Register to reply

Find maximum kinect energy

by duplaimp
Tags: energy, kinect, maximum
Share this thread:
duplaimp
#1
Jan1-13, 08:42 AM
P: 33
Hi,
I am trying to solve a problem but I can't figure how to continue..
There's an object moving in a circular path with radius 0.5m in an horizontal surface. The rope will break if the tension exceeds 16N. What is the maximum kinect energy?

So r = 0.5m

T = 16N

K=[itex]\frac{1}{2}[/itex]m[itex]v^{2}[/itex]

How can I find m and v? I tried with T = mg <=> 16 = m(9.8) <=> m = 1.63kg but I don't know if it is correct. But besides that I can't figure how to find v
Phys.Org News Partner Science news on Phys.org
Final pieces to the circadian clock puzzle found
A spray-on light show on four wheels: Darkside Scientific
How an ancient vertebrate uses familiar tools to build a strange-looking head
Doc Al
#2
Jan1-13, 08:52 AM
Mentor
Doc Al's Avatar
P: 41,543
Hint: Make use of the fact that the motion is circular.
duplaimp
#3
Jan1-13, 08:54 AM
P: 33
I also tried that

v = [itex]\sqrt{a*r}[/itex]

But how to find a? Will it be g?

MrWarlock616
#4
Jan1-13, 08:55 AM
P: 154
Find maximum kinect energy

yes..
duplaimp
#5
Jan1-13, 09:01 AM
P: 33
It is solved :) Thanks!
Doc Al
#6
Jan1-13, 09:03 AM
Mentor
Doc Al's Avatar
P: 41,543
Quote Quote by duplaimp View Post
I also tried that

v = [itex]\sqrt{a*r}[/itex]

But how to find a?
Just rearrange that to write a in terms of v and r. Then apply Newton's 2nd law.
Will it be g?
No.
duplaimp
#7
Jan1-13, 09:12 AM
P: 33
Quote Quote by Doc Al View Post
Just rearrange that to write a in terms of v and r. Then apply Newton's 2nd law.

No.
But with that I don't get the right answer. Just to confirm: is the mass correct?
Doc Al
#8
Jan1-13, 09:22 AM
Mentor
Doc Al's Avatar
P: 41,543
Quote Quote by duplaimp View Post
But with that I don't get the right answer.
Show what you did with it.
Just to confirm: is the mass correct?
You mean the value of the mass you calculated in post #1? No, that's not correct. For some reason, you set the tension equal to the weight of the mass. Why would you do that?

Hint: You don't need the mass to answer the question. It asks for kinetic energy, not mass.
duplaimp
#9
Jan1-13, 09:41 AM
P: 33
Quote Quote by Doc Al View Post
Show what you did with it.
a = [itex]\frac{v^{2}}{r}[/itex] and then F = m*a <=> F = m*[itex]\frac{v^{2}}{r}[/itex]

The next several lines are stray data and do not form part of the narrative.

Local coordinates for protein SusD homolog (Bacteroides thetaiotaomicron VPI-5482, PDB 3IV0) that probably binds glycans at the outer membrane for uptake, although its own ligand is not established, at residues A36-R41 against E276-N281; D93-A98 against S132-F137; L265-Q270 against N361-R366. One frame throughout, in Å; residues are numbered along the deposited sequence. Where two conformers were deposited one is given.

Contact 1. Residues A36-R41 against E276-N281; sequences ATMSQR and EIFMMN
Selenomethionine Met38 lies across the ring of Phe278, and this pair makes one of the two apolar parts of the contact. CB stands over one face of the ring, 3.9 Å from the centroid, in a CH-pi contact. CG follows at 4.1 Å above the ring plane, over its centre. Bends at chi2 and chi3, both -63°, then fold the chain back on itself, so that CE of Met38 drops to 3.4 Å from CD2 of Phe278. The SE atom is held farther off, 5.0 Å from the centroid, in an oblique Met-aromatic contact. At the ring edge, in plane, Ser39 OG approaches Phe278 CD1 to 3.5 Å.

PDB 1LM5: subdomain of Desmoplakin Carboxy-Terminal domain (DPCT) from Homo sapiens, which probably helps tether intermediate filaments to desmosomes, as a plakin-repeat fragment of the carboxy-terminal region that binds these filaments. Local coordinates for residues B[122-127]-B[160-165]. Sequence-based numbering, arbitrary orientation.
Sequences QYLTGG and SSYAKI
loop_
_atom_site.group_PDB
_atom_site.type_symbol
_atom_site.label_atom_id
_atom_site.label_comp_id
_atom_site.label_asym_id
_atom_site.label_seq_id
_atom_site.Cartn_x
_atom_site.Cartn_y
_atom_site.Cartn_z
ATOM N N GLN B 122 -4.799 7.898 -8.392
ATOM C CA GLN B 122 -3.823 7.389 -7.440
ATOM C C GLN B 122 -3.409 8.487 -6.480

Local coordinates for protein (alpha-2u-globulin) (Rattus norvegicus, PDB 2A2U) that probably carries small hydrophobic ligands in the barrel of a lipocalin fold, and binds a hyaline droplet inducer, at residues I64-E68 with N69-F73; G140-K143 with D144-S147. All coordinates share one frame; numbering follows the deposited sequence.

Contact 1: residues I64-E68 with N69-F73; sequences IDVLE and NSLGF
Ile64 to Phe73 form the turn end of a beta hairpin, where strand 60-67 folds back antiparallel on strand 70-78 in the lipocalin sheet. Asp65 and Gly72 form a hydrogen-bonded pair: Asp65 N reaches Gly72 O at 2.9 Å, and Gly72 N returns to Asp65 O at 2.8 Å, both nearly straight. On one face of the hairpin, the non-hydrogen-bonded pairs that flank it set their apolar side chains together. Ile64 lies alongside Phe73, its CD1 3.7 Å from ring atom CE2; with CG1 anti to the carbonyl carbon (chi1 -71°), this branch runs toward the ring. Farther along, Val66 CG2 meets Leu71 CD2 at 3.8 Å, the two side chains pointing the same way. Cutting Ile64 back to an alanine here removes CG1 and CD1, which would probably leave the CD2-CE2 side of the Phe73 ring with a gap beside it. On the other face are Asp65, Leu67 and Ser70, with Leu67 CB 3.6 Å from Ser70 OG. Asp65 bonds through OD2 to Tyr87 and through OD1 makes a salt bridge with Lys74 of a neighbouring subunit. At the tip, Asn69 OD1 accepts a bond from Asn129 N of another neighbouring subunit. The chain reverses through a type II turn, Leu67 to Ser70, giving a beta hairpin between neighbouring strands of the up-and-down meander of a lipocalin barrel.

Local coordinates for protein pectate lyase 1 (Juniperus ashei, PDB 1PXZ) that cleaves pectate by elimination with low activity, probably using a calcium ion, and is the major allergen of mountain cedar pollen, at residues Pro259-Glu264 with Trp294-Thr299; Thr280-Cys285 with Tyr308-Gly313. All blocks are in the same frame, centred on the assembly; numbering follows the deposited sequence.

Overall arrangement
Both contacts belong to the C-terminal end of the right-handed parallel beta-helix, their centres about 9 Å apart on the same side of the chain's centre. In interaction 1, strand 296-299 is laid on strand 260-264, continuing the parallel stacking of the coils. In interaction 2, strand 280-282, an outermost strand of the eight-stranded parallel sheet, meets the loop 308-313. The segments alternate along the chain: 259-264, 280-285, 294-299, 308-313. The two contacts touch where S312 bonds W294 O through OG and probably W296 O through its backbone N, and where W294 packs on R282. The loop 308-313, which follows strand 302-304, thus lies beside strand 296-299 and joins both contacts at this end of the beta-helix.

<=> 16 = 1.63 * [itex]\frac{v^{2}}{0.5}[/itex]

But since 1.63 isn't right it will give wrong results

Quote Quote by Doc Al View Post
You mean the value of the mass you calculated in post #1? No, that's not correct. For some reason, you set the tension equal to the weight of the mass. Why would you do that?

Hint: You don't need the mass to answer the question. It asks for kinetic energy, not mass.
I did that because I couldn't figure any other way to find the mass.. trial and error

But K=[itex]\frac{1}{2}[/itex]m[itex]v^{2}[/itex] so I need the mass
Doc Al
#10
Jan1-13, 09:46 AM
Mentor
Doc Al's Avatar
P: 41,543
Quote Quote by duplaimp View Post
a = [itex]\frac{v^{2}}{r}[/itex] and then F = m*a <=> F = m*[itex]\frac{v^{2}}{r}[/itex]
Perfect so far.
<=> 16 = 1.63 * [itex]\frac{v^{2}}{0.5}[/itex]

But since 1.63 isn't right it will give wrong results
Yes, your value for mass is wrong. (Hint: There's not enough information to determine the mass. But you don't need it!)
I did that because I couldn't figure any other way to find the mass.. trial and error

But K=[itex]\frac{1}{2}[/itex]m[itex]v^{2}[/itex] so I need the mass
You do not need the mass, you need the kinetic energy. So you just need to solve for 1/2mv2. Go back and stare at the first equation in this post.
duplaimp
#11
Jan1-13, 10:01 AM
P: 33
Quote Quote by Doc Al View Post
Perfect so far.

Yes, your value for mass is wrong. (Hint: There's not enough information to determine the mass. But you don't need it!)

You do not need the mass, you need the kinetic energy. So you just need to solve for 1/2mv2. Go back and stare at the first equation in this post.
Ok, finally I figured that :P

So, i did this:
F = ma <=> a = [itex]\frac{F}{m}[/itex]

a = [itex]\frac{v^{2}}{r}[/itex] <=> [itex]v^{2}=a*r[/itex] <=> [itex]v^{2}=\frac{F}{m}*r[/itex]

K = [itex]\frac{1}{2}*m*\frac{F*r}{m} = \frac{1}{2}*F*r[/itex]

Thanks!
Doc Al
#12
Jan1-13, 10:06 AM
Mentor
Doc Al's Avatar
P: 41,543
Quote Quote by duplaimp View Post
Ok, finally I figured that :P

So, i did this:
F = ma <=> a = [itex]\frac{F}{m}[/itex]

a = [itex]\frac{v^{2}}{r}[/itex] <=> [itex]v^{2}=a*r[/itex] <=> [itex]v^{2}=\frac{F}{m}*r[/itex]

K = [itex]\frac{1}{2}*m*\frac{F*r}{m} = \frac{1}{2}*F*r[/itex]

Thanks!
Cool.

A short cut would be to recognize mv2 when you see it:

[tex]F = \frac{m v^2}{r}[/tex]
Thus:
[tex]m v^2 = F r[/tex]
[tex]\frac{1}{2}m v^2 = \frac{1}{2}F r[/tex]


Register to reply

Related Discussions
Find Maximum extension in the spring-Work Energy Problem Introductory Physics Homework 16
Formula to find maximum kinetic energy? Introductory Physics Homework 2
How to find the maximum velocity and maximum acceleration? Introductory Physics Homework 5